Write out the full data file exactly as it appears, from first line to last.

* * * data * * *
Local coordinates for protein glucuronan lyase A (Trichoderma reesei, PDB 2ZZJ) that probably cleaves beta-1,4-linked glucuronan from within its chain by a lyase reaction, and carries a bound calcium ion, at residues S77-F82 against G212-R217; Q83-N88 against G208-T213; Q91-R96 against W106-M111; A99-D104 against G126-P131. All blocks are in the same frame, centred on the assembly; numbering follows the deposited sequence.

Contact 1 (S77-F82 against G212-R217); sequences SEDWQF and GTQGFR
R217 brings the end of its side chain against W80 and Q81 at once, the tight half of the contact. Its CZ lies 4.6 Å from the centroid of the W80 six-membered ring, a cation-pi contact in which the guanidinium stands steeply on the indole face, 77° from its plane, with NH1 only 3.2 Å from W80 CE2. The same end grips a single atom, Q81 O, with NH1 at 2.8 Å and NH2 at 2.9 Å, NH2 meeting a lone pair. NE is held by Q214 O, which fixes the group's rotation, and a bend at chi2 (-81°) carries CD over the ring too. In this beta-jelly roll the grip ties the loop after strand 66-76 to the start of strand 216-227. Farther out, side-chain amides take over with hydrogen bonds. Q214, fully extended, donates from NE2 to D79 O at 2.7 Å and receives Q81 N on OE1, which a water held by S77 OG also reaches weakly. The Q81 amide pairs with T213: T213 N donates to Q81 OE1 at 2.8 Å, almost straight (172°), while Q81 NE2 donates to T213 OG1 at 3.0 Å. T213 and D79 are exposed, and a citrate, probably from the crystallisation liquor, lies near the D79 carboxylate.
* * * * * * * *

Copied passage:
Local coordinates for protein glucuronan lyase A (Trichoderma reesei, PDB 2ZZJ) that probably cleaves beta-1,4-linked glucuronan from within its chain by a lyase reaction, and carries a bound calcium ion, at residues S77-F82 against G212-R217; Q83-N88 against G208-T213; Q91-R96 against W106-M111; A99-D104 against G126-P131. All blocks are in the same frame, centred on the assembly; numbering follows the deposited sequence.

Contact 1 (S77-F82 against G212-R217); sequences SEDWQF and GTQGFR
R217 brings the end of its side chain against W80 and Q81 at once, the tight half of the contact. Its CZ lies 4.6 Å from the centroid of the W80 six-membered ring, a cation-pi contact in which the guanidinium stands steeply on the indole face, 77° from its plane, with NH1 only 3.2 Å from W80 CE2. The same end grips a single atom, Q81 O, with NH1 at 2.8 Å and NH2 at 2.9 Å, NH2 meeting a lone pair. NE is held by Q214 O, which fixes the group's rotation, and a bend at chi2 (-81°) carries CD over the ring too. In this beta-jelly roll the grip ties the loop after strand 66-76 to the start of strand 216-227. Farther out, side-chain amides take over with hydrogen bonds. Q214, fully extended, donates from NE2 to D79 O at 2.7 Å and receives Q81 N on OE1, which a water held by S77 OG also reaches weakly. The Q81 amide pairs with T213: T213 N donates to Q81 OE1 at 2.8 Å, almost straight (172°), while Q81 NE2 donates to T213 OG1 at 3.0 Å. T213 and D79 are exposed, and a citrate, probably from the crystallisation liquor, lies near the D79 carboxylate.